One of the biggest LGBTQ conferences prepares attendees for unity and action

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Speakers and Special Guests: ALOK; Sandra Valls; Two-Spirit activist Beverly Little Thunder; Kierra Johnson and Mayra Hidalgo Salazar.
Creating Change Remix 2022 Speakers and Special Guests: ALOK; Sandra Valls; Two-Spirit activist Beverly Little Thunder; Kierra Johnson and Mayra Hidalgo Salazar.

Creating Change Remixed was virtual in 2022

Creating Change Remixed 2022

The National LGBTQ Task Force, an LGBTQ rights organization, hosted its 34th Creating Change Conference (CC22) on March 19-20, 2022. The virtual conference titled Creating Change Remixed focused on influencing positive change as a unified, international group.

Creating Change attendees had the option to enter nearly 14 different day-long institute sessions translated in English, Spanish, and American Sign Language (ASL).

These sessions included educating policy, intersectionality, youth action and mobilization, sex, climate change, LGBTQ Latinx community building, white supremacy culture, and more. The conference began with The Annual State of the Movement Address with Task Force Executive Director Kierra Johnson and Deputy Executive Director Mayra Hidalgo Salazar.

“We know that you’re tired,” said Johnson. “Many of you are afraid, and rightfully so; be tired, be angry, be frustrated, confused, sad. Be all of those things. But I know that I’m talking to a group of people who know that these events, these feelings, they’re not the reason to stop the work. These are the reasons we do the work.”

Over 240 anti-LGBTQ, and anti-transgender legislative bills were introduced in the U.S. in the last year. In preparation for the year to come, activists equipped their youth, adults, and elders with the tools to implement change.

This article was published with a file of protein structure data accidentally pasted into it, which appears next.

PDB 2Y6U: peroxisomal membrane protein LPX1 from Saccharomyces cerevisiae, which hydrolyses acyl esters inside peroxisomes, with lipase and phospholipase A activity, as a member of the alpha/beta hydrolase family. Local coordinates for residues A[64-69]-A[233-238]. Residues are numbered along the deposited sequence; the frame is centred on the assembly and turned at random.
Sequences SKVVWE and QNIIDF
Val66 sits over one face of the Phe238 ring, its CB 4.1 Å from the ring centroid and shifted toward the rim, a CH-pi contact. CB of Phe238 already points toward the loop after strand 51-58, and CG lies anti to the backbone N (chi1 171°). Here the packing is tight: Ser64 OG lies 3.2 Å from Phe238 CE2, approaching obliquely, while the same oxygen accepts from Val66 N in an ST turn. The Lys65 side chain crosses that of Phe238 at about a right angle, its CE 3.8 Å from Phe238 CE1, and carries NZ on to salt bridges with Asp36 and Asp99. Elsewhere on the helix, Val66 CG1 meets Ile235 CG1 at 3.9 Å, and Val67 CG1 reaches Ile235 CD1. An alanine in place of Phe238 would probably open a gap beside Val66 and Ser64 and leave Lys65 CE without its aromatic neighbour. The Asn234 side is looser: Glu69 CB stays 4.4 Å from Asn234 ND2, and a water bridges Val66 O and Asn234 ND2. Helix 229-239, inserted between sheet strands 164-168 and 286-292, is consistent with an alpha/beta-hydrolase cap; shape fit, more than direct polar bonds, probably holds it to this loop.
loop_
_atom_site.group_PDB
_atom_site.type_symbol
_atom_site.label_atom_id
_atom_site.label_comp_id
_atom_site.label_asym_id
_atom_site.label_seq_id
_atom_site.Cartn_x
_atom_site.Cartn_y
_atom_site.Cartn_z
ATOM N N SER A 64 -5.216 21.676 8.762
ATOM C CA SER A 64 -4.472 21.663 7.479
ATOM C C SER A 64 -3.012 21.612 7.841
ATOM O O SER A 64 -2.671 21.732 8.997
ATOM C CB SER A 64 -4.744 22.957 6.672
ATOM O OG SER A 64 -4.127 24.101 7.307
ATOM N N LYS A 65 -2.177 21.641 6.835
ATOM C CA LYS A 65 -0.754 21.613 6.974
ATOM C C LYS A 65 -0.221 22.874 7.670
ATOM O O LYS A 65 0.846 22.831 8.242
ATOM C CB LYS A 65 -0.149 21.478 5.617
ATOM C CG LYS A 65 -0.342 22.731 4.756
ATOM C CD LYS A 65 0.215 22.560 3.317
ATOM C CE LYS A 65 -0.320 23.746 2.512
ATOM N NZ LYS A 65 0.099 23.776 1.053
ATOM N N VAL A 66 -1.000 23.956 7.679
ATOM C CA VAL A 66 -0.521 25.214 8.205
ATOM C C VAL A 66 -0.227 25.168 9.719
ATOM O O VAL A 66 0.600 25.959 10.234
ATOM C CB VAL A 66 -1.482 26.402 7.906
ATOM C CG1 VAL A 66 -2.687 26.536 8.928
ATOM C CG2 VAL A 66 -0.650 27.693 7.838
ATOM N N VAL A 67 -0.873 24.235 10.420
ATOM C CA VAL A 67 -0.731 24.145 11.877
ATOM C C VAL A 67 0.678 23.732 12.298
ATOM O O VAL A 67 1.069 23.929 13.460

This was the Task Force’s second year hosting Creating Change virtually due to Covid-19. The conference was originally planned for January 12-16 at the Hilton Riverside in New Orleans. Although the virtual shift downsized the conference, it also brought a surge of new attendance and continued to be, for many, another year of growth and learning.

“I think we were all just thrilled with not just how the conference came out, but the level of participation,” said Cathy Renna, LGBTQ Task Force’s communication director. “You know, so many people who had registered to be in person were heartbroken, but, you know, they still attended.”

The weekend, too, created space for people who challenged the mainstream LGBTQ movement. Ola Osifo Osaze, recipient of the Evelyn & Walter Haas Jr. Fund Award for Outstanding LGBTQ Leadership for Immigration Rights, criticized the movement’s lack of progress for Black LGBTQ populations, immigrants, migrants, and sex workers.

“What is your North Star mainstream LGBTQ movement?” Questioned Osaze, ​​the Project Director, Black LGBTQIA+ Migrant Project (BLMP) of the Transgender Law Center. “The sooner you figure this out, the better it is for the rest of us because what you do not want to be is a bulwark against any real progress, Black trans people, immigrants, and non-immigrants have been trying to make in this country towards the goal of Black liberation and Migrant Justice,” said Osaze.

Osaze’s speech reminded participants that the work of a movement must do better to diversify, heal, and build inclusion for the change. Something Renna said is an ingrained part of the conference. She has been to every conference since 1988.